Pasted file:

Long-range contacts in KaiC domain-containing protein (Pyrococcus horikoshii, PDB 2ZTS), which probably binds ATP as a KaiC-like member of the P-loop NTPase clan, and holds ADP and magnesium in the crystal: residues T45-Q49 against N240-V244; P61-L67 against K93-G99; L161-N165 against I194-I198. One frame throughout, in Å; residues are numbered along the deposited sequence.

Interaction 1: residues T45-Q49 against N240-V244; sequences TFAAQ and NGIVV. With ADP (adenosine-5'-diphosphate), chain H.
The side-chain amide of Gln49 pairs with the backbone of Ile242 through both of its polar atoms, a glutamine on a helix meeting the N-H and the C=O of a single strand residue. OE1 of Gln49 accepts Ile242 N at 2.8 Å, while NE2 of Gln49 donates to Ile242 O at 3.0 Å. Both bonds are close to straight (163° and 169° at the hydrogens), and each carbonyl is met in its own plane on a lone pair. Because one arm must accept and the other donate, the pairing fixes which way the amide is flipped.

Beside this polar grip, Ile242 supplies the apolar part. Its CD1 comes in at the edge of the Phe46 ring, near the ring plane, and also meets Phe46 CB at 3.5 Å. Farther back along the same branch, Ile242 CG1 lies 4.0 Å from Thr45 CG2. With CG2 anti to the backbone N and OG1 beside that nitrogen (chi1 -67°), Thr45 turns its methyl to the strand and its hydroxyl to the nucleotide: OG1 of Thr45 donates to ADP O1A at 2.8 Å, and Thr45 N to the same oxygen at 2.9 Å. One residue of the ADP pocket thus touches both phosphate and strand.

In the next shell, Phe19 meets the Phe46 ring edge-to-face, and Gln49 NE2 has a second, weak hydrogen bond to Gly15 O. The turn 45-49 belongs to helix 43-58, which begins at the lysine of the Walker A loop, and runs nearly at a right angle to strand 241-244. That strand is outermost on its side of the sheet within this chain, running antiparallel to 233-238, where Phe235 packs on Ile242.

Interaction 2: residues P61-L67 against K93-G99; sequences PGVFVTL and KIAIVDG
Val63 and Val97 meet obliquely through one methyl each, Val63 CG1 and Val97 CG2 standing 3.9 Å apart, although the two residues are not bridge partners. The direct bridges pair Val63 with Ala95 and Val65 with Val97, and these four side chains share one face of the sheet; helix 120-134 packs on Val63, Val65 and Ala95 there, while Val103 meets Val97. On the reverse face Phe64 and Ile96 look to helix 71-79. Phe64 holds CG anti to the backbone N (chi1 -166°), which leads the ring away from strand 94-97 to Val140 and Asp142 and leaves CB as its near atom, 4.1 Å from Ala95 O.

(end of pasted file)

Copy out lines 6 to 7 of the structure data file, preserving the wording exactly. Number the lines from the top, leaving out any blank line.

Interaction 2: residues P61-L67 against K93-G99; sequences PGVFVTL and KIAIVDG
Val63 and Val97 meet obliquely through one methyl each, Val63 CG1 and Val97 CG2 standing 3.9 Å apart, although the two residues are not bridge partners. The direct bridges pair Val63 with Ala95 and Val65 with Val97, and these four side chains share one face of the sheet; helix 120-134 packs on Val63, Val65 and Ala95 there, while Val103 meets Val97. On the reverse face Phe64 and Ile96 look to helix 71-79. Phe64 holds CG anti to the backbone N (chi1 -166°), which leads the ring away from strand 94-97 to Val140 and Asp142 and leaves CB as its near atom, 4.1 Å from Ala95 O.